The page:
Italian fraud police seize Ruffino wine stocks

By Chris Mercer

- Last updated on GMT

Related tags Robert mondavi Wine

Italian fraud police have seized more than nine million bottles'
worth of high quality Chianti Classico wine at the renowned Ruffino
winery in Tuscany, seriously threatening the group's supplies at
the start of the new season.

Spokesperson for Ruffino, Lene Petersen, said police had sealed off its entire stock of Chianti Classico wine, about 70,000 hectolitres, in its cellars.

The move comes as part of a fraud inquiry into wine supplier Piero Conticelli, who stands accused of selling wine made from grapes that have been grown in vineyards not registered as Chianto Classico DOCG (strictly controlled origin and quality).

Ruffino, now partly owned by wine giant Constellation Brands, was the biggest customer for Conticelli's Cavico company, buying his wine to use in producing its own in-house Chianti Classico. Other wine estates supplied by Conticelli are also thought to be involved.

Petersen said Ruffino's stock had been "preventatively frozen until the police can pin-point exactly which wines are actually involved. We don't know if it has gone to Ruffino or someone else."

The root of the allegations against Conticelli are based on anomalies uncovered in Cavico's accounts.

But, the fresh police action risks striking a blow to the reputation of Italy's most prestigious wine classification, something all producers will be wary of at a time of fierce competition in the world wine market.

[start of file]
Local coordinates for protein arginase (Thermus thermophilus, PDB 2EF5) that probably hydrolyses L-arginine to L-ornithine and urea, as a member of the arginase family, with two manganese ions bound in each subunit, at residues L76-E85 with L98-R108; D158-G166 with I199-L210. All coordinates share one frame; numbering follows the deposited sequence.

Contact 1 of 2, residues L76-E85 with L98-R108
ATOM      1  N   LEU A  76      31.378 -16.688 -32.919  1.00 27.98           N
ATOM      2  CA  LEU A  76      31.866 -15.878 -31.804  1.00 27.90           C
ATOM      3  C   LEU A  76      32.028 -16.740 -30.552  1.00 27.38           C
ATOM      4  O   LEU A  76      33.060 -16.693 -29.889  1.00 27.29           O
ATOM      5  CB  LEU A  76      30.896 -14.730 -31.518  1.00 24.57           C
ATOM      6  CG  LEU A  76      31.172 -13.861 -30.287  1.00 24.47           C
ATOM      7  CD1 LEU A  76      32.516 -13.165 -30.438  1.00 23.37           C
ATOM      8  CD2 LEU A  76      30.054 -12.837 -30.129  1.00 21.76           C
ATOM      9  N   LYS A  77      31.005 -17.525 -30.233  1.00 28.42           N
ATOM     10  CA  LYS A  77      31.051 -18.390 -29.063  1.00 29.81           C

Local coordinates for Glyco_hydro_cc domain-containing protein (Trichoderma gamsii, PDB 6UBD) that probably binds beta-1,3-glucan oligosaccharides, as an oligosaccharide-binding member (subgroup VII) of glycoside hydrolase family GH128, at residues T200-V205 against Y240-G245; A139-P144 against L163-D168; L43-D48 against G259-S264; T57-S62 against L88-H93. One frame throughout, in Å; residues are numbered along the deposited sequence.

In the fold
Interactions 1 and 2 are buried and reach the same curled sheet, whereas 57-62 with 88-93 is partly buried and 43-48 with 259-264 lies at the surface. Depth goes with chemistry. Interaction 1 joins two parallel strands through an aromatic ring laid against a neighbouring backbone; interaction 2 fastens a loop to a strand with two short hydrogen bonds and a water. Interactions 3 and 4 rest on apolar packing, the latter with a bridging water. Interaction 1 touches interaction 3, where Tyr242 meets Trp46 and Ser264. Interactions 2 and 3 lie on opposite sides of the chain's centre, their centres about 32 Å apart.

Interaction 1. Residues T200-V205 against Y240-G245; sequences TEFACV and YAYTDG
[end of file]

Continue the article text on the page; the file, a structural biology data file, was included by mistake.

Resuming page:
Italy is currently the world's biggest wine exporter with a 21 per cent of the market, closely followed by France and Spain on 19 per cent. Yet a global over-production problem and the continuous rise of New World varieties has put greater pressure on the European 'big three'.

Constellation brands has also spent much of 2005 relying on its stake in Ruffino for an increase in sales. Ruffino and the newly acquired Robert Mondavi helped Constellation's branded wines to a 59 per cent sales increase in its second quarter.

Petersen said that no suspicious Chianti Classico wine from Ruffino was thought to be on the market, yet the biggest problem for the group is how long it can continue to supply markets with more than nine million bottles' worth of wine locked up.

"We don't know how long this will last for yet, we are hoping we will get some news next week,"​ said Petersen, adding that the firm was "at risk of running out of stock".

She said this was a very real danger in countries that require firms to maintain a certain level of stock, such as Canada and those in Scandinavia.

At the moment the group is coping. "We always keep a fairly good stock in those markets because you always have to be prepared. Right now we are working togther with the authorities."

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